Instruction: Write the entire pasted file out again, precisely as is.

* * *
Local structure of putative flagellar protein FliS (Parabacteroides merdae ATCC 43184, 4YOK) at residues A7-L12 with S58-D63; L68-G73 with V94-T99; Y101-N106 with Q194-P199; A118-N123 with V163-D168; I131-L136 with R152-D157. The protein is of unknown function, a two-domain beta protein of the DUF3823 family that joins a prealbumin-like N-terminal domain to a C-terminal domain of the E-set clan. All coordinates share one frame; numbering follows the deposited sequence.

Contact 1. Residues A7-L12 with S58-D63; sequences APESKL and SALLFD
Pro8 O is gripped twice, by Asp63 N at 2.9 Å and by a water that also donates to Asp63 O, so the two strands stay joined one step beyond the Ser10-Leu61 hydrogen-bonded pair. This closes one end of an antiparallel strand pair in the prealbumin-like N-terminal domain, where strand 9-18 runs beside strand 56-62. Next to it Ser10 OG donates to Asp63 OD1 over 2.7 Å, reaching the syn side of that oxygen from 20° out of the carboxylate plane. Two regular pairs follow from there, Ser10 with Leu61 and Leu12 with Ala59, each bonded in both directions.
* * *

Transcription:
Local structure of putative flagellar protein FliS (Parabacteroides merdae ATCC 43184, 4YOK) at residues A7-L12 with S58-D63; L68-G73 with V94-T99; Y101-N106 with Q194-P199; A118-N123 with V163-D168; I131-L136 with R152-D157. The protein is of unknown function, a two-domain beta protein of the DUF3823 family that joins a prealbumin-like N-terminal domain to a C-terminal domain of the E-set clan. All coordinates share one frame; numbering follows the deposited sequence.

Contact 1. Residues A7-L12 with S58-D63; sequences APESKL and SALLFD
Pro8 O is gripped twice, by Asp63 N at 2.9 Å and by a water that also donates to Asp63 O, so the two strands stay joined one step beyond the Ser10-Leu61 hydrogen-bonded pair. This closes one end of an antiparallel strand pair in the prealbumin-like N-terminal domain, where strand 9-18 runs beside strand 56-62. Next to it Ser10 OG donates to Asp63 OD1 over 2.7 Å, reaching the syn side of that oxygen from 20° out of the carboxylate plane. Two regular pairs follow from there, Ser10 with Leu61 and Leu12 with Ala59, each bonded in both directions.